a steadier and stronger fire upon the
American squadron than in the first
Admiral Bormejo, the minister of
marine, has expressed himself as highly
pleased with the heroism of the Spanish
marines, and has telegraphed congratu
lations to Admiral Mor tejo and the
valorous crews of the Spanish squadron
under fire of superior warships.
The Official Report.
The following is the text of the offi
cial dispatch from the governor-general
of the Philippines to the minister of
war, General Correa, as to the engage
ment off Manila:
"Last night, the batteries at the en
trance to the forts announced the arrival
of the enemy, forcing a passage under
the obscurity of the night. At day
break the enemy took up positions,
opening with a strong fire against Fort
Cavite and Tardeual. Our fleet en
gaged the enemy in a brilliant combat,
protected by the Cavite and Manila
forts. They obliged the enemy, with
heavy loss, to maneuver repeatedly.
"At 9 o'clock tho Americans took
refuge behind the foreign merchant
shipping on the east side of the bay.
Our fleet, considering the enemy's
superiority, naturally Buffered a severe
loss. The Reina Cristina is on fire, and
another ship, believed to be the Don
Juan de Austria, was blown up. There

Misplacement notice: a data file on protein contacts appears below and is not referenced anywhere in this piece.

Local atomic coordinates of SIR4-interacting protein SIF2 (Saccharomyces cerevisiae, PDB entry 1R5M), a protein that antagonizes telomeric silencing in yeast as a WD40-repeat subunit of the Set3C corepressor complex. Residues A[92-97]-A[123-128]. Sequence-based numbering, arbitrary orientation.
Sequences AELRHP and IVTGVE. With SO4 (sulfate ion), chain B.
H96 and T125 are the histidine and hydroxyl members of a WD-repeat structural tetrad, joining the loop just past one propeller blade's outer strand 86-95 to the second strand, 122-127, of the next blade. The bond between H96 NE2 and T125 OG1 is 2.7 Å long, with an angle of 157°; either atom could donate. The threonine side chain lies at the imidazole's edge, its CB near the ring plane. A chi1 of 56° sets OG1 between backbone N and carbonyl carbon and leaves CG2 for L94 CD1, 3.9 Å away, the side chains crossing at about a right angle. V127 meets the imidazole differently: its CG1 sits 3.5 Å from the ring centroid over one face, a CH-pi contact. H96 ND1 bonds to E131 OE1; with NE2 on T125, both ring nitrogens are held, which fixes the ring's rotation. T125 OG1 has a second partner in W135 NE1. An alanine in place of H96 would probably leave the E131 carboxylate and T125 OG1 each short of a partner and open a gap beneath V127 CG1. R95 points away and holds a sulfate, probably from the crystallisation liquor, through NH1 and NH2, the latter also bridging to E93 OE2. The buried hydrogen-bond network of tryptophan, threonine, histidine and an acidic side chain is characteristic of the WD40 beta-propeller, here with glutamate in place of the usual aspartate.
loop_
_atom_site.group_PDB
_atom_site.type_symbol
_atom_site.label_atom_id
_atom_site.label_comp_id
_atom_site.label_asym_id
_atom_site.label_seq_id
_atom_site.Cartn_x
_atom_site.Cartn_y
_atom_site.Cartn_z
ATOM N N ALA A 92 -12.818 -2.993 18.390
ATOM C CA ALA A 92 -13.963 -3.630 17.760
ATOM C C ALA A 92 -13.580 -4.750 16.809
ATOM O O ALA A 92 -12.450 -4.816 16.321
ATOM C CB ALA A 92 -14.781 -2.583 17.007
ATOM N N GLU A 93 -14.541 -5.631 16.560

was considerable loss of life. Captain
Cadareze, commanding the Reina Cris
tina, is among the killed. I cannot
now give further details. Tne spirit of
the army, navy and volunteers is ex
cellent." When the United States fleet arrived
at Subic, at 4 o'olock yesterday after
noon. Commodore Dewey sent soouting
vessels to examine these waters for the
enemy, and immediately sailed in the
direction of Manila.
Notwithstanding the severe damage
the Spanish ships suffered, naval offi
cers here consider that the future oper
ations by the American squadron will
be conducted under great difficulty,
owing to their having no base where
they could repair or coal, or obtain
fiesh supplies of ammunition.
Another account says the Mindanao
and Ulloa were severely damaged in
the second engagement.
Muttering In Madrid.
The town is greatly excited by the
serious news from the Philippines, and
there is an immense crowd gathering
in the Salle de Savilla. The civil
guards on horsebaok were called out to
preserve order, and all precautions have
been taken. There is much muttering,
but up to the present, nothing more
serious has occurred.
Late official telegrams say Admiral
Montejo has transferred his flag to the
cruiser Isle of Cuba, from the oruiser
Reina Cristina, whioh is completely
burned. According to official tele
grams, the Spanish oruiser Caetilla
was also burned.
The other ships retired from the com
bat, 8omo being sunk to avoid their
falling into the enemy's hands.
The second engagement was appar
ently begun by the Americans after
landing their wounded on the west side
of the bay.
A cabinet minister speaks of "serious
but honorable losses."
SPANIARDS' CRUSHING DEFEAT.
That Is About All the Dispatches Make
London, May 8. While it is quite